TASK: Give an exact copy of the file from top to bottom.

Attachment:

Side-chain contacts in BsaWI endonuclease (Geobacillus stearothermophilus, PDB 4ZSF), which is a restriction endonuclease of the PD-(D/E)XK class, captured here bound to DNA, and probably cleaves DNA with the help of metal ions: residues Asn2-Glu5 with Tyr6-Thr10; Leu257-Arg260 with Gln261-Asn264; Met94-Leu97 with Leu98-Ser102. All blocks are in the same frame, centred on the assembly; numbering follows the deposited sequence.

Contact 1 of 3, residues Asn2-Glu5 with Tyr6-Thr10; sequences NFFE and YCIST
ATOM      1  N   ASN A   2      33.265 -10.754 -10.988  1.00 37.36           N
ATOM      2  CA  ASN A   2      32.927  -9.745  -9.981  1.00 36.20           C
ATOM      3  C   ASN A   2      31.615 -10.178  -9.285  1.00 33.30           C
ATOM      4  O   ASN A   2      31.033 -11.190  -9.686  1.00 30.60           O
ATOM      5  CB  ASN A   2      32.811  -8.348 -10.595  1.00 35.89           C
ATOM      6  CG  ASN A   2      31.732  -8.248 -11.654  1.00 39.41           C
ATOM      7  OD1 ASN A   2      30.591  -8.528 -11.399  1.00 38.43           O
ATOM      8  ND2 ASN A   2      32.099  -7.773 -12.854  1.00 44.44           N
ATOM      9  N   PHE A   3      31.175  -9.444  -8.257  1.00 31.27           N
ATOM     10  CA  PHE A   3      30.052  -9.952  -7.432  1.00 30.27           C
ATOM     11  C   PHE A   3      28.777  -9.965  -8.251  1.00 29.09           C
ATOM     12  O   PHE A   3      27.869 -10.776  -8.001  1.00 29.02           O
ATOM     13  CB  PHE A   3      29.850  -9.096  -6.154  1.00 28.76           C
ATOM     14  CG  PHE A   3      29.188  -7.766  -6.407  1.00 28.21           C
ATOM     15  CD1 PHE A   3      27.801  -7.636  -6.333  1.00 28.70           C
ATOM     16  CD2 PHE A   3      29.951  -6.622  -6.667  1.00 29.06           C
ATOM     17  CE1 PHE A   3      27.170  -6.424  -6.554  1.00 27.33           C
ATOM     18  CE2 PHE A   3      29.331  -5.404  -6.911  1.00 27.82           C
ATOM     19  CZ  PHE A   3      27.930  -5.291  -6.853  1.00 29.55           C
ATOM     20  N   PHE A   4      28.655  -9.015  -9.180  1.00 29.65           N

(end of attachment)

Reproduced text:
Side-chain contacts in BsaWI endonuclease (Geobacillus stearothermophilus, PDB 4ZSF), which is a restriction endonuclease of the PD-(D/E)XK class, captured here bound to DNA, and probably cleaves DNA with the help of metal ions: residues Asn2-Glu5 with Tyr6-Thr10; Leu257-Arg260 with Gln261-Asn264; Met94-Leu97 with Leu98-Ser102. All blocks are in the same frame, centred on the assembly; numbering follows the deposited sequence.

Contact 1 of 3, residues Asn2-Glu5 with Tyr6-Thr10; sequences NFFE and YCIST
ATOM      1  N   ASN A   2      33.265 -10.754 -10.988  1.00 37.36           N
ATOM      2  CA  ASN A   2      32.927  -9.745  -9.981  1.00 36.20           C
ATOM      3  C   ASN A   2      31.615 -10.178  -9.285  1.00 33.30           C
ATOM      4  O   ASN A   2      31.033 -11.190  -9.686  1.00 30.60           O
ATOM      5  CB  ASN A   2      32.811  -8.348 -10.595  1.00 35.89           C
ATOM      6  CG  ASN A   2      31.732  -8.248 -11.654  1.00 39.41           C
ATOM      7  OD1 ASN A   2      30.591  -8.528 -11.399  1.00 38.43           O
ATOM      8  ND2 ASN A   2      32.099  -7.773 -12.854  1.00 44.44           N
ATOM      9  N   PHE A   3      31.175  -9.444  -8.257  1.00 31.27           N
ATOM     10  CA  PHE A   3      30.052  -9.952  -7.432  1.00 30.27           C
ATOM     11  C   PHE A   3      28.777  -9.965  -8.251  1.00 29.09           C
ATOM     12  O   PHE A   3      27.869 -10.776  -8.001  1.00 29.02           O
ATOM     13  CB  PHE A   3      29.850  -9.096  -6.154  1.00 28.76           C
ATOM     14  CG  PHE A   3      29.188  -7.766  -6.407  1.00 28.21           C
ATOM     15  CD1 PHE A   3      27.801  -7.636  -6.333  1.00 28.70           C
ATOM     16  CD2 PHE A   3      29.951  -6.622  -6.667  1.00 29.06           C
ATOM     17  CE1 PHE A   3      27.170  -6.424  -6.554  1.00 27.33           C
ATOM     18  CE2 PHE A   3      29.331  -5.404  -6.911  1.00 27.82           C
ATOM     19  CZ  PHE A   3      27.930  -5.291  -6.853  1.00 29.55           C
ATOM     20  N   PHE A   4      28.655  -9.015  -9.180  1.00 29.65           N